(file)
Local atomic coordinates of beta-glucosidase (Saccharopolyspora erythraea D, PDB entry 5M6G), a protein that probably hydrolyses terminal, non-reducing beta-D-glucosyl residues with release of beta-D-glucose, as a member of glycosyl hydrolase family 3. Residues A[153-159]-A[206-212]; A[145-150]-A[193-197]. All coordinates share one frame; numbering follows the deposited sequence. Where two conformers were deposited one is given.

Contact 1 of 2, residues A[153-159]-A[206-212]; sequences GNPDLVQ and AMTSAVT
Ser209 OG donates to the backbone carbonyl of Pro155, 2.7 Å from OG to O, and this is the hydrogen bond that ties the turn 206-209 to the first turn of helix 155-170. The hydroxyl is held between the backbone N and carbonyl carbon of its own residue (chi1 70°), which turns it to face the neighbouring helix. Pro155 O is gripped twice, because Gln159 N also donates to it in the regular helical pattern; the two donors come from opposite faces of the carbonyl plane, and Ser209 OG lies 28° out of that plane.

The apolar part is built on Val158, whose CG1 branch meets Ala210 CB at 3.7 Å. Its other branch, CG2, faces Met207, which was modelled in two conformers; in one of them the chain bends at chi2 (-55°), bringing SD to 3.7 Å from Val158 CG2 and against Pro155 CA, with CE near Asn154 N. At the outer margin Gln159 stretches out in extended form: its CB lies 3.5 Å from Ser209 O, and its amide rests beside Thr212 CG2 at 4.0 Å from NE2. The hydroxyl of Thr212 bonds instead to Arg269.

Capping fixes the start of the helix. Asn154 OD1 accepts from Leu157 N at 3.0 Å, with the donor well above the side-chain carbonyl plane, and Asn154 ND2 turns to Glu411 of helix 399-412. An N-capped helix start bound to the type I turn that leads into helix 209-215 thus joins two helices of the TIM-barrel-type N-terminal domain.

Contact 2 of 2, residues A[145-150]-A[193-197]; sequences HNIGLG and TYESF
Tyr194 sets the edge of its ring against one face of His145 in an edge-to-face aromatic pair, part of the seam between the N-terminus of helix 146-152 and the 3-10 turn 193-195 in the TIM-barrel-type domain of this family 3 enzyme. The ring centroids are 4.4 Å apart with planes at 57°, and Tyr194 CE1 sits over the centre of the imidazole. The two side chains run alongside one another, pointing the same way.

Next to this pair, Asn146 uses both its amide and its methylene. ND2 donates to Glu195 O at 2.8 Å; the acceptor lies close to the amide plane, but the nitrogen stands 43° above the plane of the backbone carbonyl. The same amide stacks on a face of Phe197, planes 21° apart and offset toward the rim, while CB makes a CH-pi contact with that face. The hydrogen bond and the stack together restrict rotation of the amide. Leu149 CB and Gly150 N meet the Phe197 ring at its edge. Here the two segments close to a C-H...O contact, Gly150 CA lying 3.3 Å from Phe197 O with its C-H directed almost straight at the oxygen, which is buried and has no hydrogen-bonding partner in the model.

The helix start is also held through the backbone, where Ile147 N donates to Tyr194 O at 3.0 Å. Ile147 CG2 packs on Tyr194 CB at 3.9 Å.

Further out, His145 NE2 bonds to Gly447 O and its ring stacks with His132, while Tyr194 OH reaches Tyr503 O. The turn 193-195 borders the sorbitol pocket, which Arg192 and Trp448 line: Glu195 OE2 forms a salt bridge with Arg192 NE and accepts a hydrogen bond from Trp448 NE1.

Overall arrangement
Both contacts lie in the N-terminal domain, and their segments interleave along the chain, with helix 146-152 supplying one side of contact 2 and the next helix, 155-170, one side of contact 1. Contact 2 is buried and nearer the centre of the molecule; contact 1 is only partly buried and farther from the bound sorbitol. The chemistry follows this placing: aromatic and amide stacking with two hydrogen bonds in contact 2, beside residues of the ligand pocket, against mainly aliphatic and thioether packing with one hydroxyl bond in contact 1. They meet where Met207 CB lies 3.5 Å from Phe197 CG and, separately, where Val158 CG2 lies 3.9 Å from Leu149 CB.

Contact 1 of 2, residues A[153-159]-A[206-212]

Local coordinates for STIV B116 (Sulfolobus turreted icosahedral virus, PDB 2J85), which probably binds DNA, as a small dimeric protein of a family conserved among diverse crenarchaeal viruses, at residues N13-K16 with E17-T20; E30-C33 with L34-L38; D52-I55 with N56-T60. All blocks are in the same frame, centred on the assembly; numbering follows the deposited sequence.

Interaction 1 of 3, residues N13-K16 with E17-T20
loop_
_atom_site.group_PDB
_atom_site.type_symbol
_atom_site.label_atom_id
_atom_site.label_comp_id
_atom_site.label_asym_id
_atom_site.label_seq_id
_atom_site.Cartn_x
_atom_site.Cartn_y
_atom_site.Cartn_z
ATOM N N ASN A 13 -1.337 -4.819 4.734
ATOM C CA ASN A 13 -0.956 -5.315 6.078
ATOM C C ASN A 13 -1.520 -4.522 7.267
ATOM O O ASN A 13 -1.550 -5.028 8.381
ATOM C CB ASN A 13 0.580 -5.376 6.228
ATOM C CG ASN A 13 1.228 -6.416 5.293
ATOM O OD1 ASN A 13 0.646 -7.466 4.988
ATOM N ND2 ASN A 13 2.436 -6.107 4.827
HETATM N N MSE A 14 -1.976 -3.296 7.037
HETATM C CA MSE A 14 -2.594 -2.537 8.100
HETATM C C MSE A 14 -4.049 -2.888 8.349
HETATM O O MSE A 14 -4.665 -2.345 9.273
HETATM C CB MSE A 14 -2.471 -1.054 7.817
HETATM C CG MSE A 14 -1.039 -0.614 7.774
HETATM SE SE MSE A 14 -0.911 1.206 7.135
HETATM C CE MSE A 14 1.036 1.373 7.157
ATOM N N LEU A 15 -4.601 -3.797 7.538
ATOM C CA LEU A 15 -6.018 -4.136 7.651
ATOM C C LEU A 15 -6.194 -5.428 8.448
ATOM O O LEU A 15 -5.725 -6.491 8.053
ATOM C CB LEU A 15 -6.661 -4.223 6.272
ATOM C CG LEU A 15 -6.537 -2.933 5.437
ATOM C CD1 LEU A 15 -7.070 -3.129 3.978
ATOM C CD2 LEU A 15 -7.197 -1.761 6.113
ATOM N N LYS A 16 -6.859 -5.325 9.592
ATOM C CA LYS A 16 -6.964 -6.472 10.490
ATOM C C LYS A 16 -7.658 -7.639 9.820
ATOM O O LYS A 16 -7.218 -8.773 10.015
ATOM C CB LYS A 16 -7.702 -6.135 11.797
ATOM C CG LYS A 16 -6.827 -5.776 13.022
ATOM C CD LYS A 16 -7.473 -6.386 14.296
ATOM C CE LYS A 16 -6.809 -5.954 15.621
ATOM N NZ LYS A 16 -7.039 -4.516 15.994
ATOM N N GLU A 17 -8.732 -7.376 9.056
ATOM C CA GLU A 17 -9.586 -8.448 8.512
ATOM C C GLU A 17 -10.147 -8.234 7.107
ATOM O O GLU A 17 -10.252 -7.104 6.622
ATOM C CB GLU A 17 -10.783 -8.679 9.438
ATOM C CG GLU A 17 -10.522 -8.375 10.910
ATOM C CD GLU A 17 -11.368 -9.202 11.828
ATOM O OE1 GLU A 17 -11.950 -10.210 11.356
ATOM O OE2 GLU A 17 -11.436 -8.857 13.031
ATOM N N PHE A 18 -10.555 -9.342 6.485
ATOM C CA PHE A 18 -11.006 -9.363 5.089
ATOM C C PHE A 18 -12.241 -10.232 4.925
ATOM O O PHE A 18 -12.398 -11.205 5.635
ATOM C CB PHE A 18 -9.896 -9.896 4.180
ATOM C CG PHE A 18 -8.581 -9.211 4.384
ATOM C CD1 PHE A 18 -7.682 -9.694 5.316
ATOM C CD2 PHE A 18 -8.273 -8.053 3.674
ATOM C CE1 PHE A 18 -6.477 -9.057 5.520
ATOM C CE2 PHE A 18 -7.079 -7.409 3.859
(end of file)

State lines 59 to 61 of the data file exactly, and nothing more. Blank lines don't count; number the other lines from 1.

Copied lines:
ATOM N N GLU A 17 -8.732 -7.376 9.056
ATOM C CA GLU A 17 -9.586 -8.448 8.512
ATOM C C GLU A 17 -10.147 -8.234 7.107